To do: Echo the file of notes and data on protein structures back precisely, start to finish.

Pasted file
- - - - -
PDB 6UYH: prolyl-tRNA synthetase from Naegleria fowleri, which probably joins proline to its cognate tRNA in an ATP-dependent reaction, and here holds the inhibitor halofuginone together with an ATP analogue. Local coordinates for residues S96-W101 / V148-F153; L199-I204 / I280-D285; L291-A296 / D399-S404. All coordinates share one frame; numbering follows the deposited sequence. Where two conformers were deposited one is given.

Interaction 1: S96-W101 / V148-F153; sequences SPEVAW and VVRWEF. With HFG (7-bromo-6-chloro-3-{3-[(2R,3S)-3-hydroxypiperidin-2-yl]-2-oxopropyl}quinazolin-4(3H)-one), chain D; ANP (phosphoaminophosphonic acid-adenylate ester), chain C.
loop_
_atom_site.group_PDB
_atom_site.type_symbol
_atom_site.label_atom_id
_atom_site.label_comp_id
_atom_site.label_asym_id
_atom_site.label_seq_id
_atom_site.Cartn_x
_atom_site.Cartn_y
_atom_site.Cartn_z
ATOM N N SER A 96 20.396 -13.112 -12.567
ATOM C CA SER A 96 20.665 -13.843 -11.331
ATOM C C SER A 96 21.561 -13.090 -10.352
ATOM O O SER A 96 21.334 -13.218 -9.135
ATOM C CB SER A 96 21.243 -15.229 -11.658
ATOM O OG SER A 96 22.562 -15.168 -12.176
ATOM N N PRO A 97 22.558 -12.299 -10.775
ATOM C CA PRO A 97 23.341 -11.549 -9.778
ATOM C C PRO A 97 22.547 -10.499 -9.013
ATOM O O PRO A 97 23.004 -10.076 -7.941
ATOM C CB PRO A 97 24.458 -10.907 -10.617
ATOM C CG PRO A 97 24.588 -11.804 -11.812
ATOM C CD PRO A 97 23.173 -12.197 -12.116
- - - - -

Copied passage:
PDB 6UYH: prolyl-tRNA synthetase from Naegleria fowleri, which probably joins proline to its cognate tRNA in an ATP-dependent reaction, and here holds the inhibitor halofuginone together with an ATP analogue. Local coordinates for residues S96-W101 / V148-F153; L199-I204 / I280-D285; L291-A296 / D399-S404. All coordinates share one frame; numbering follows the deposited sequence. Where two conformers were deposited one is given.

Interaction 1: S96-W101 / V148-F153; sequences SPEVAW and VVRWEF. With HFG (7-bromo-6-chloro-3-{3-[(2R,3S)-3-hydroxypiperidin-2-yl]-2-oxopropyl}quinazolin-4(3H)-one), chain D; ANP (phosphoaminophosphonic acid-adenylate ester), chain C.
loop_
_atom_site.group_PDB
_atom_site.type_symbol
_atom_site.label_atom_id
_atom_site.label_comp_id
_atom_site.label_asym_id
_atom_site.label_seq_id
_atom_site.Cartn_x
_atom_site.Cartn_y
_atom_site.Cartn_z
ATOM N N SER A 96 20.396 -13.112 -12.567
ATOM C CA SER A 96 20.665 -13.843 -11.331
ATOM C C SER A 96 21.561 -13.090 -10.352
ATOM O O SER A 96 21.334 -13.218 -9.135
ATOM C CB SER A 96 21.243 -15.229 -11.658
ATOM O OG SER A 96 22.562 -15.168 -12.176
ATOM N N PRO A 97 22.558 -12.299 -10.775
ATOM C CA PRO A 97 23.341 -11.549 -9.778
ATOM C C PRO A 97 22.547 -10.499 -9.013
ATOM O O PRO A 97 23.004 -10.076 -7.941
ATOM C CB PRO A 97 24.458 -10.907 -10.617
ATOM C CG PRO A 97 24.588 -11.804 -11.812
ATOM C CD PRO A 97 23.173 -12.197 -12.116